McCain's return, heavy with drama for "Obamacare" repeal
WASHINGTON (AP) — At the twilight of a storied career and battling a brain tumor, Sen. John McCain stands poised to deliver for his party and his president on the issue that's defined the GOP for the past seven years.
It's a situation heavy with drama and symbolism. The 80-year-old Arizona senator will return to Washington just days after a cancer diagnosis, to cast what could be the deciding vote Tuesday to open debate on legislation to repeal and replace "Obamacare."
McCain himself campaigned heavily on the "Obamacare" repeal issue last year as he won re-election to a sixth and almost certainly final Senate term. And there could be sweet revenge in defying cancer to undo the signature legislation of the man who beat him for the presidency in 2008, Barack Obama.
The Arizona senator would also deliver a key victory to President Donald Trump, despite emerging as one of the president's most outspoken GOP critics on Capitol Hill. During last year's campaign Trump shockingly ridiculed McCain over his years as a POW during the Vietnam War.
And the situation was eerily reminiscent of a similar scenario involving McCain's good friend, the late Democratic Sen. Ted Kennedy of Massachusetts, who returned to the Senate in July 2008 while battling brain cancer to vote on Medicare legislation, his dramatic entry in the chamber eliciting cheers and applause. Kennedy died of cancer in August 2009.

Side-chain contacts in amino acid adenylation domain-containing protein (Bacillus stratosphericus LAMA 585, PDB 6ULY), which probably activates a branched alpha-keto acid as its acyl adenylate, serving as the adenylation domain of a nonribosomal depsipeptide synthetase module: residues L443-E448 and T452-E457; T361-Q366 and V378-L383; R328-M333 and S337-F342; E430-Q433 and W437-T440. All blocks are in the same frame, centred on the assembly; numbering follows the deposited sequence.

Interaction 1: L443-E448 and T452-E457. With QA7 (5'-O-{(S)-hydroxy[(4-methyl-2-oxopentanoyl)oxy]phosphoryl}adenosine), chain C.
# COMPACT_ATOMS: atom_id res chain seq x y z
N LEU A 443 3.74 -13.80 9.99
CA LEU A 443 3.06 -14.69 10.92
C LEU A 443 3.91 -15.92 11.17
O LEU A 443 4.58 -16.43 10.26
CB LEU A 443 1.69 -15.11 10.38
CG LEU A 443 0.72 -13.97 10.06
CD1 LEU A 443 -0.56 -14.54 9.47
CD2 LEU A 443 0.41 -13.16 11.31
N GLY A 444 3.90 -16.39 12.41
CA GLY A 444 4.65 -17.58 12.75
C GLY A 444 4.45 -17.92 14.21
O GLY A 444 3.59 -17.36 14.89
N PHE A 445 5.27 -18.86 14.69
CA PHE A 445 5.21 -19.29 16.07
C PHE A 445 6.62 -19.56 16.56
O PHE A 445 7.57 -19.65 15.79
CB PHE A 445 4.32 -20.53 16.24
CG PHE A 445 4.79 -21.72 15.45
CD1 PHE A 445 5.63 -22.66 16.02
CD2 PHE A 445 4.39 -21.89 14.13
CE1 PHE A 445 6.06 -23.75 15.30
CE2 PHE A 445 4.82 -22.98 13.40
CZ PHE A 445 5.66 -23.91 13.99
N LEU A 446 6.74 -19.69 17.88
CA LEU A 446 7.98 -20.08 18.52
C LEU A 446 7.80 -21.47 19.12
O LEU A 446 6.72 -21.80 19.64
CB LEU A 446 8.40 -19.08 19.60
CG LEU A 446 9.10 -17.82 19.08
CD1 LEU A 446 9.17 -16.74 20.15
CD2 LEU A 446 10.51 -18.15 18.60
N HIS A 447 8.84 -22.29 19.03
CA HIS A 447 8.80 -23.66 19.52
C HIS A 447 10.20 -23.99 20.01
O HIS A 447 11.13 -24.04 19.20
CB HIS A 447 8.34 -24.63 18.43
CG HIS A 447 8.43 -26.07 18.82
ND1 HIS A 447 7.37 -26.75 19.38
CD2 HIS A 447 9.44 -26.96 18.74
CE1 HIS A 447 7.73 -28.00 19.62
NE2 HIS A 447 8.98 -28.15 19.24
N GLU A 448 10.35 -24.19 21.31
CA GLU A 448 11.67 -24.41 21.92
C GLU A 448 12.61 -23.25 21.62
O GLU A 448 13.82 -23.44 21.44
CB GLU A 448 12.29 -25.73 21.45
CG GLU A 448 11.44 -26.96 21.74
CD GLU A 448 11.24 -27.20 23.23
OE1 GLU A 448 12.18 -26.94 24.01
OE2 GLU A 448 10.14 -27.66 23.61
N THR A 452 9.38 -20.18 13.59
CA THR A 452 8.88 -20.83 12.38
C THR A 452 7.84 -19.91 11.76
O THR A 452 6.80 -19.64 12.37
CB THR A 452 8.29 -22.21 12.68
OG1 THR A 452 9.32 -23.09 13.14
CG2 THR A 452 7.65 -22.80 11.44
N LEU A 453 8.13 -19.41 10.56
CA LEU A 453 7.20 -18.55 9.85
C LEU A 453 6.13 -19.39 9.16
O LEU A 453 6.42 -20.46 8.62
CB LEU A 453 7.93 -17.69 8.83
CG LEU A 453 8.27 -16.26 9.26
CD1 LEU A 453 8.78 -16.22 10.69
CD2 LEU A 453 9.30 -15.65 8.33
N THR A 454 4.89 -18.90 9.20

The possibility of McCain returning had been discussed around the Capitol on Monday, yet the press release from his office late in the day came as a surprise. Nor did it guarantee success on Tuesday's vote for Majority Leader Mitch McConnell, who is managing a balky GOP caucus with almost no room for error in the closely divided Senate.
"Senator McCain looks forward to returning to the United States Senate tomorrow to continue working on important legislation, including health care reform, the National Defense Authorization Act, and new sanctions on Russia, Iran and North Korea," his office said.
McCain has not been overly enthusiastic about the GOP health bill or the partisan process through which it's emerged. After an earlier version was poised to fail, he called on McConnell to reopen the process with a bipartisan approach, advice the majority leader ignored.
But McCain's best friend in the Senate Lindsey Graham of South Carolina, and other colleagues who've spoken with McCain of late, say he's been itching to get back to the Senate, impatient to return to work. And he's expected to support McConnell and Trump and vote to move forward with the GOP health bill.
"I have a feeling if there's any way he can be back he'll be here, whether or not his doctors like it, knowing John," Sen. Susan Collins, R-Maine, said earlier Monday.
And sure enough, he will.
Associated Press writer Kevin Freking contributed to this report.